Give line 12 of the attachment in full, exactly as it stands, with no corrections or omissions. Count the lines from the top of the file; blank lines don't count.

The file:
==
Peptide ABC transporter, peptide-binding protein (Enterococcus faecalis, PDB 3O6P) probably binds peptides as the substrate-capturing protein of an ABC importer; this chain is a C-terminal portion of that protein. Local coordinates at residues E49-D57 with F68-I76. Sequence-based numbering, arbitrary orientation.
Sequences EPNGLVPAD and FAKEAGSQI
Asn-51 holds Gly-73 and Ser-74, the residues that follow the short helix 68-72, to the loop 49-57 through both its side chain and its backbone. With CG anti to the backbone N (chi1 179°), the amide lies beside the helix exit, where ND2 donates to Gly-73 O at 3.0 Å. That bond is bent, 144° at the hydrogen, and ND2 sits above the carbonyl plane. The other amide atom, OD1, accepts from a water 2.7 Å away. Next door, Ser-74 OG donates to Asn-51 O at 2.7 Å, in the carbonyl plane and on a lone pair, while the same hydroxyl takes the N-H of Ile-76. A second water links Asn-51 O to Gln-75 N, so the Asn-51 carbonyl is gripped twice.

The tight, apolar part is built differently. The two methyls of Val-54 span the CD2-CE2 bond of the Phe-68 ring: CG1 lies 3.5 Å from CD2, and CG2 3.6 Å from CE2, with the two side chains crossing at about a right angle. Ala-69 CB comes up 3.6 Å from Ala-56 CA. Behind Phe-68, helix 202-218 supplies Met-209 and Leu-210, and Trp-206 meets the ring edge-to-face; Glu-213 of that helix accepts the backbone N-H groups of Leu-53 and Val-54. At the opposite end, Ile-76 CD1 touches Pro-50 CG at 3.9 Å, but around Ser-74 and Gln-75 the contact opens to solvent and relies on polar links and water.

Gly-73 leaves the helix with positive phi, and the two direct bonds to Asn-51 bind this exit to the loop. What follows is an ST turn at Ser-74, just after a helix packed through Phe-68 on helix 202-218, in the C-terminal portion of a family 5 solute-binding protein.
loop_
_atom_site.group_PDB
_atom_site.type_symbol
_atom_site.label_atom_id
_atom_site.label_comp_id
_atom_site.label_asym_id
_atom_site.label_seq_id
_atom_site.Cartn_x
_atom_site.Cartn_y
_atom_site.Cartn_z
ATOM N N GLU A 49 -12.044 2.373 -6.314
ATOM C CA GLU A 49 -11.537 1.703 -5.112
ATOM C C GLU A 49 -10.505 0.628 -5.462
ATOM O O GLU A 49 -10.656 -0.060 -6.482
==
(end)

_atom_site.label_seq_id